LONDON - Russia's grain harvest is set to grow by about 5 million tonnes a year thanks to its incorporation of four Ukrainian territories, Agriculture Minister Dmitry Patrushev said on Tuesday.

"Considering the arable land that exists there, I think at least 5 million tonnes of grain will be added to the Russian savings box. I also think that we'll get other crops," he was quoted as saying by the state news agency TASS.

The Kremlin said that President Vladimir Putin was likely to sign laws on Tuesday to annex the Donetsk, Luhansk, Kherson and Zaporizhzhia regions, representing about 18% of Ukraine's internationally recognised territory.

All are partly or mostly occupied by Russian forces after an invasion that has sharply reduced Ukraine's grain crop and disrupted shipping in the Black Sea, as well as triggering a barrage of Western economic sanctions against Russia.

The resulting disruptions to grain and fertiliser flows have prompted the worst food security crisis in at least 14 years, with some 345 million people facing life-threatening shortages, the International Monetary Fund said last Friday.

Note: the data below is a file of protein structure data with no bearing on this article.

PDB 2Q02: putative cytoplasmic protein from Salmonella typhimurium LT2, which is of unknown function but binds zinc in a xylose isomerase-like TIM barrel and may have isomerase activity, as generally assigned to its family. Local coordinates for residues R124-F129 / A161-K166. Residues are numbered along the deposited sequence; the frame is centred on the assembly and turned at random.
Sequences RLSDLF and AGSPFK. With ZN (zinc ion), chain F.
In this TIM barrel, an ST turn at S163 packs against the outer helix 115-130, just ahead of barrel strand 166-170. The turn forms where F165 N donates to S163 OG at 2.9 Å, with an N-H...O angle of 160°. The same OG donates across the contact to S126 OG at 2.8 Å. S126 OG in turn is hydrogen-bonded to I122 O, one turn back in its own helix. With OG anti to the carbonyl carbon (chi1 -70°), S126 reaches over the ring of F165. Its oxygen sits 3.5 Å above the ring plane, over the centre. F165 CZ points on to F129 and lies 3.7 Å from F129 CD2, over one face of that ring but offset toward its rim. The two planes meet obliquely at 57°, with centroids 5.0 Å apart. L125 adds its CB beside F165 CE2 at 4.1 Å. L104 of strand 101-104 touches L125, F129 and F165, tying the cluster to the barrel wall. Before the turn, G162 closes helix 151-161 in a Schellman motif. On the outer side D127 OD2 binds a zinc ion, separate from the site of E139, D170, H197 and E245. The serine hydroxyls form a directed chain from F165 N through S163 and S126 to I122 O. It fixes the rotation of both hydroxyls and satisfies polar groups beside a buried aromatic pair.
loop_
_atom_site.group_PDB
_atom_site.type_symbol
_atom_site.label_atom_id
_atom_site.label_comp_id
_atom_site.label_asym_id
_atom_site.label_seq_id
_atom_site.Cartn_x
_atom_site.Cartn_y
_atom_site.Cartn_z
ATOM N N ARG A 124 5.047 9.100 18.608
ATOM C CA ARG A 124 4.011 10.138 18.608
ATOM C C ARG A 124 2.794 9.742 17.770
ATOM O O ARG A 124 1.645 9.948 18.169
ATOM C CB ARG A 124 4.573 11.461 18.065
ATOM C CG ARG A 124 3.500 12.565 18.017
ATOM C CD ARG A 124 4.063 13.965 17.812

Ukraine has accused Russia of stealing grain from the territories it has seized. Russia denies this.

Russia declared the annexations after holding what it called referendums in the occupied areas of Ukraine. Western governments and Kyiv said the votes breached international law and were coercive and non-representative.

Moscow's Agriculture Ministry said in August that Russia might not reach its expected harvest of 130 million tonnes of grain this year due to weather factors and a lack of spare parts for foreign equipment, and might have to revise its plans to export 50 million tonnes.

(Writing by Kevin Liffey; Editing by Robert Birsel)